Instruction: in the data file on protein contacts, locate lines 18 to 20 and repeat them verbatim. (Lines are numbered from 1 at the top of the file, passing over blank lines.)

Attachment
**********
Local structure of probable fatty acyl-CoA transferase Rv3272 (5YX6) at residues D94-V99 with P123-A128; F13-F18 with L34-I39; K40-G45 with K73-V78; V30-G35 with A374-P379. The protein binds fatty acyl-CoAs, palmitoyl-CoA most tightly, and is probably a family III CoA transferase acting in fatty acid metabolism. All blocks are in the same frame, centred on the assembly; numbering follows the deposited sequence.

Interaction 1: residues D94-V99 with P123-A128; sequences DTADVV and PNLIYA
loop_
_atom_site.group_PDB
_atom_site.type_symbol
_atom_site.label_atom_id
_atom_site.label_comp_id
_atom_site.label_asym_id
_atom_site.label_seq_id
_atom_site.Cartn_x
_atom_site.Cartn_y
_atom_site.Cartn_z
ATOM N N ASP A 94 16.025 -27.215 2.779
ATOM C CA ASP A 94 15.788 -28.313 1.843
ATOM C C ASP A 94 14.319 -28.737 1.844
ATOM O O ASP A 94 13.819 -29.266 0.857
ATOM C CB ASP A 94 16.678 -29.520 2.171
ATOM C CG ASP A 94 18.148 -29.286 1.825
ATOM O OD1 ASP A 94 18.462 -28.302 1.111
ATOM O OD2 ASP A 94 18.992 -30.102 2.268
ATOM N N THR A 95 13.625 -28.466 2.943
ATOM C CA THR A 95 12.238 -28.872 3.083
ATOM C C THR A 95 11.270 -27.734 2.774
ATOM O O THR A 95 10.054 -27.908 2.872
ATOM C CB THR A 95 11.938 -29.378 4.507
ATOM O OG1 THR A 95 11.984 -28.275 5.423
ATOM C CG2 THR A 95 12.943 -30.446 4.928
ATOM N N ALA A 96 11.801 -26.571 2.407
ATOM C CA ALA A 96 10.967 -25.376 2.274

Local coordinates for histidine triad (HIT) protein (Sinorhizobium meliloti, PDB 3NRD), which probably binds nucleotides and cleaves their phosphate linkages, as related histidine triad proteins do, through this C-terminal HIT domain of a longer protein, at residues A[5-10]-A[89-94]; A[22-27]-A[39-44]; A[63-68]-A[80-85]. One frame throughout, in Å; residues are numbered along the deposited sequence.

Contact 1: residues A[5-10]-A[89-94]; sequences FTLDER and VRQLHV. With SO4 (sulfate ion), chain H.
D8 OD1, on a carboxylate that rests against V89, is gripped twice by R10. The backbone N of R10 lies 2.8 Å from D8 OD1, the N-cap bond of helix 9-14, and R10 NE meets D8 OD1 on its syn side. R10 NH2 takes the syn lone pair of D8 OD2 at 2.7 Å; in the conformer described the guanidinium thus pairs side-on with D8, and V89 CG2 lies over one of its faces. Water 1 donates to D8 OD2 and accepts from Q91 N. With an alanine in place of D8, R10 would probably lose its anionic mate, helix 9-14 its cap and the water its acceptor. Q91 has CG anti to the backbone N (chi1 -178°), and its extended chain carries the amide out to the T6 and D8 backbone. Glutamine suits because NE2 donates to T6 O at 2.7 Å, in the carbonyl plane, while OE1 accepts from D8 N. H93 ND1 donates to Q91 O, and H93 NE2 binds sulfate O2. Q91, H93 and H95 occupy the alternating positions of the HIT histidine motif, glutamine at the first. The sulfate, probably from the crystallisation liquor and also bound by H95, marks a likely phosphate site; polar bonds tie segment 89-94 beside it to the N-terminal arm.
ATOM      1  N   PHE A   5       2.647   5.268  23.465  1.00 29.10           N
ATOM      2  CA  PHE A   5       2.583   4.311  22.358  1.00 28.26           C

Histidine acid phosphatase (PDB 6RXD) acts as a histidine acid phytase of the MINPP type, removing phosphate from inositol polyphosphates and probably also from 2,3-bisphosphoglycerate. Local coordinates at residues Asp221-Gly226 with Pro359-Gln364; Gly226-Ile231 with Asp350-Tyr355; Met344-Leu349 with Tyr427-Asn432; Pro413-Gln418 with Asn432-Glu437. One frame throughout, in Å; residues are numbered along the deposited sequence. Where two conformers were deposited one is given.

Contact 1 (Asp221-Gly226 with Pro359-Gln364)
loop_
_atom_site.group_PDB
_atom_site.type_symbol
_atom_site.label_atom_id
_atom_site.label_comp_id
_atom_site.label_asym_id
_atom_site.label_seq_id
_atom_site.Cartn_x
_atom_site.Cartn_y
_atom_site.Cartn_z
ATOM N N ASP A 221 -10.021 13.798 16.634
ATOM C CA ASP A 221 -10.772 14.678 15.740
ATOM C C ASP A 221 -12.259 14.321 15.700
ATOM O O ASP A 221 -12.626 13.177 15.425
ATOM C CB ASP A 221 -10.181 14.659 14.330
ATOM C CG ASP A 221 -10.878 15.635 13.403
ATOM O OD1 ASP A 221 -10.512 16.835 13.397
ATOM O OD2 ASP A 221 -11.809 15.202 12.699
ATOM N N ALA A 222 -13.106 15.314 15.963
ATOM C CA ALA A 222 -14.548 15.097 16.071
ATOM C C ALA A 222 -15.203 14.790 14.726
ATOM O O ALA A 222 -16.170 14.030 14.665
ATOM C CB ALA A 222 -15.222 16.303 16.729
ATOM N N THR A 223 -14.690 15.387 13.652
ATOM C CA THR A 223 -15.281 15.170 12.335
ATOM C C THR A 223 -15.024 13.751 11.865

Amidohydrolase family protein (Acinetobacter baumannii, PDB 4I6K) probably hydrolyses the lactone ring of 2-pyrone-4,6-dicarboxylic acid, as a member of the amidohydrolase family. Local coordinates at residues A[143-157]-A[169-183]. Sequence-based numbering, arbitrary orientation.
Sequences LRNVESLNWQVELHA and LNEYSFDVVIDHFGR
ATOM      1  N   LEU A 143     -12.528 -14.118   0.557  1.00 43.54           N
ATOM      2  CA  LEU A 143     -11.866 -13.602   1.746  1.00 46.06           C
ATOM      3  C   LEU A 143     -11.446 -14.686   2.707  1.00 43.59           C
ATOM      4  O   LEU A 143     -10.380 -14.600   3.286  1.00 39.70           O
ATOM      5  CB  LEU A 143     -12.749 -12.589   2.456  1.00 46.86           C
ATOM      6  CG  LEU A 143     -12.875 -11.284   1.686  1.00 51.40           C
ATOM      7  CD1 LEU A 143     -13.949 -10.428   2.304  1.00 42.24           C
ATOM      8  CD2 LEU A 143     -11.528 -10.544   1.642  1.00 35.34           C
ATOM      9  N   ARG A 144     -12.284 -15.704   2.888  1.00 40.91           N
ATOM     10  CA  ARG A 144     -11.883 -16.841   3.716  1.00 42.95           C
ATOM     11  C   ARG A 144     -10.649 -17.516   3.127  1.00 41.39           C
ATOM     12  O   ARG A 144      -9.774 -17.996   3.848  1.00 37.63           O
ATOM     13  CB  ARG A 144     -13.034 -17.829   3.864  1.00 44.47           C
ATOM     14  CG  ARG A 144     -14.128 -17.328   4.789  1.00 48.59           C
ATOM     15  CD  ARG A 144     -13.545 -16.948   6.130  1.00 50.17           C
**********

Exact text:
ATOM C CG ASP A 94 18.148 -29.286 1.825
ATOM O OD1 ASP A 94 18.462 -28.302 1.111
ATOM O OD2 ASP A 94 18.992 -30.102 2.268